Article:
That said, my implication for future practice from this experience is that use of this tool will assist me in offering appropriate client-centered interventions. A case in point of this possibility is evident through the ability to establish one’s religious struggles and instituting measures that will bring them to a stop. For instance, referring the patient to a religious leader after determining that he/she has difficulty in spiritual coping is an important intervention that can facilitate spiritual coping. Evidently, this is reason enough to point out to the fact that spiritual assessment tools are essential for the determination of the patient’s needs.
Finally, a significant deduction from this exercise is that the patient’s illness and stress amplified the spiritual concerns and needs. Consistent with this finding is the assertion that the illness of an individual heightens the spiritual tussle and needs within him/her that a medical professional must address if one is to have the best health care outcomes (Strada, et. al, 2013). Similarly, this was apparent in this case, since the patient requested me to pray with her because she needed God’s intervention. Apparently, this depicts the role played illness in intensifying the spiritual needs within a patient.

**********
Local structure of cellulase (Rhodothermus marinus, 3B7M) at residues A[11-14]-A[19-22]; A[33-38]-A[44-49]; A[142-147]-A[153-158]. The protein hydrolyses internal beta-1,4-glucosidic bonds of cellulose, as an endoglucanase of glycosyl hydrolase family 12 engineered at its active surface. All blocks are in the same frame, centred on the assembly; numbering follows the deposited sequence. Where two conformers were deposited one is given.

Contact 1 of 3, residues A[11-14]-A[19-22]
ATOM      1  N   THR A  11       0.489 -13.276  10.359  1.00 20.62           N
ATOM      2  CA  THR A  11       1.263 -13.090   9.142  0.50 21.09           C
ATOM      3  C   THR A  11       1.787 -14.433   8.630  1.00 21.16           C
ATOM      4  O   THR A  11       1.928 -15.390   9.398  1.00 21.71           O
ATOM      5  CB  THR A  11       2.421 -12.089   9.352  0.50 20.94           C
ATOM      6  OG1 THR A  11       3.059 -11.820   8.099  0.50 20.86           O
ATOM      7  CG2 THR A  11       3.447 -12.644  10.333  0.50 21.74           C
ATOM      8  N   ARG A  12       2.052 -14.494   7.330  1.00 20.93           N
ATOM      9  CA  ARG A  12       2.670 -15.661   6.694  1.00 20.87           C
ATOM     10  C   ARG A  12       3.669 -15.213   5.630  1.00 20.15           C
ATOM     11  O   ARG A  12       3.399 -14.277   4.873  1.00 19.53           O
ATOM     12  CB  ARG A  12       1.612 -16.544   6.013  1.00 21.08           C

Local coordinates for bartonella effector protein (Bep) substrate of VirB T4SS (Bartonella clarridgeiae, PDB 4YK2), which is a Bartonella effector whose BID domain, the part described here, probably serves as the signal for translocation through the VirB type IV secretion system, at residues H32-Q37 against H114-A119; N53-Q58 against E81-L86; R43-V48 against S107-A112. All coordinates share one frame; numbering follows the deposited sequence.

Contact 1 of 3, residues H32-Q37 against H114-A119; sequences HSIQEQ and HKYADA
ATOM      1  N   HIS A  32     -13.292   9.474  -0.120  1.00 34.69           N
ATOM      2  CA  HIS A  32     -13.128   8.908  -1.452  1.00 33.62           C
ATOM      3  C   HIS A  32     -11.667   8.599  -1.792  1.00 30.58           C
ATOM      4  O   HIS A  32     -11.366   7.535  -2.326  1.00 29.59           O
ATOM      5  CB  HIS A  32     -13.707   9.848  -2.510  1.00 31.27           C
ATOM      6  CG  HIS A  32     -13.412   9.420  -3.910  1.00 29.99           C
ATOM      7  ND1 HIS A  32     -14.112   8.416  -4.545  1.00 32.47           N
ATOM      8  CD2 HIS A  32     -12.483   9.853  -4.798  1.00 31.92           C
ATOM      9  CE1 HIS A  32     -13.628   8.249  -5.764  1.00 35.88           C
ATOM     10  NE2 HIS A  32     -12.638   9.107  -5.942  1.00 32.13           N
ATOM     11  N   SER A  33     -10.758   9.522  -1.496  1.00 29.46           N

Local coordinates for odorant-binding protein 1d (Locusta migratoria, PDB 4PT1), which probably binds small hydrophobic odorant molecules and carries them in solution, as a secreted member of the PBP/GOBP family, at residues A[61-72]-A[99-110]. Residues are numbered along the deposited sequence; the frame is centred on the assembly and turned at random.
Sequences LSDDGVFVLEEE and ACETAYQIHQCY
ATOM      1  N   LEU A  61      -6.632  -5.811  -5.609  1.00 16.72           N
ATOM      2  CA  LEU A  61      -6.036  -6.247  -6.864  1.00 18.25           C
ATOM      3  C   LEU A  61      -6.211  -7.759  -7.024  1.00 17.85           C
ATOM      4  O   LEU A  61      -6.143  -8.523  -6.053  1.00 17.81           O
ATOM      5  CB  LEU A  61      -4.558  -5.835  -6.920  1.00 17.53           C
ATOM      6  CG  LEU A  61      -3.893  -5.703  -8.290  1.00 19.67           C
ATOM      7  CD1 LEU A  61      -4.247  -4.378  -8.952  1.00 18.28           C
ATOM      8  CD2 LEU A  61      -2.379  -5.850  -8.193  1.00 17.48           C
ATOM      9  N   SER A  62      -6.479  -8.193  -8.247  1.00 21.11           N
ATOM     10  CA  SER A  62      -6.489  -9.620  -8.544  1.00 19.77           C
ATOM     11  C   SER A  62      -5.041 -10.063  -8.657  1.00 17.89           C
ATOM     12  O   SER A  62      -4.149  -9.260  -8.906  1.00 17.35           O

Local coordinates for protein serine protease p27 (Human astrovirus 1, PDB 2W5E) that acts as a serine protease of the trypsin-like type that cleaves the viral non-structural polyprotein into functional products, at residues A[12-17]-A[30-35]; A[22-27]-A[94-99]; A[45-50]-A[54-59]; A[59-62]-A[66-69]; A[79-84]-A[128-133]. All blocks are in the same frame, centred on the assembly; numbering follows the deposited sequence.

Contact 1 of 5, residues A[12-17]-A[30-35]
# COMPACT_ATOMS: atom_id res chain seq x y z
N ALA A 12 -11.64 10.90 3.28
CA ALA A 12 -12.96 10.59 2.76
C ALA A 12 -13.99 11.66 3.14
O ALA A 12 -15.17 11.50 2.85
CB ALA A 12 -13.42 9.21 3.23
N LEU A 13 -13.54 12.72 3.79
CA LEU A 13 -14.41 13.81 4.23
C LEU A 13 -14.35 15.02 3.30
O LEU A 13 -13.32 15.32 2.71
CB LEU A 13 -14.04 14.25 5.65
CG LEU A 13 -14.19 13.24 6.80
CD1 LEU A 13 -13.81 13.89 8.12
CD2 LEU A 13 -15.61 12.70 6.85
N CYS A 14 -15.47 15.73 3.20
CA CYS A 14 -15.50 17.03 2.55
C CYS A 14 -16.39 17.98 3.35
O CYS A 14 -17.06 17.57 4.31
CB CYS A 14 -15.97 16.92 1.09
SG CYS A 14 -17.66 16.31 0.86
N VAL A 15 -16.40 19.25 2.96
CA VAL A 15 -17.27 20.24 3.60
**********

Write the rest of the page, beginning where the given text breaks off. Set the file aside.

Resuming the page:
In conclusion, this exercise was a good experience that has helped me to appreciate the value of a spiritual needs assessment. As such, in the days to come I choose to go by this practice as it will ensure that my patients have maximal satisfaction following my attention on their
Joint Commission. (2010). Advancing effective communication, cultural competence, and patient-and family-centered care: A roadmap for hospitals. Joint Commission.
Koenig, H., King, D., & Carson, V. B. (2012). Handbook of religion and health. Oup USA.
Strada, E. A., Homel, P., Tennstedt, S., Billings, J. A., & Portenoy, R. K. (2013). Spiritual well-being in patients with advanced heart and lung disease. Palliative and Supportive Care, 11(03), 205-213.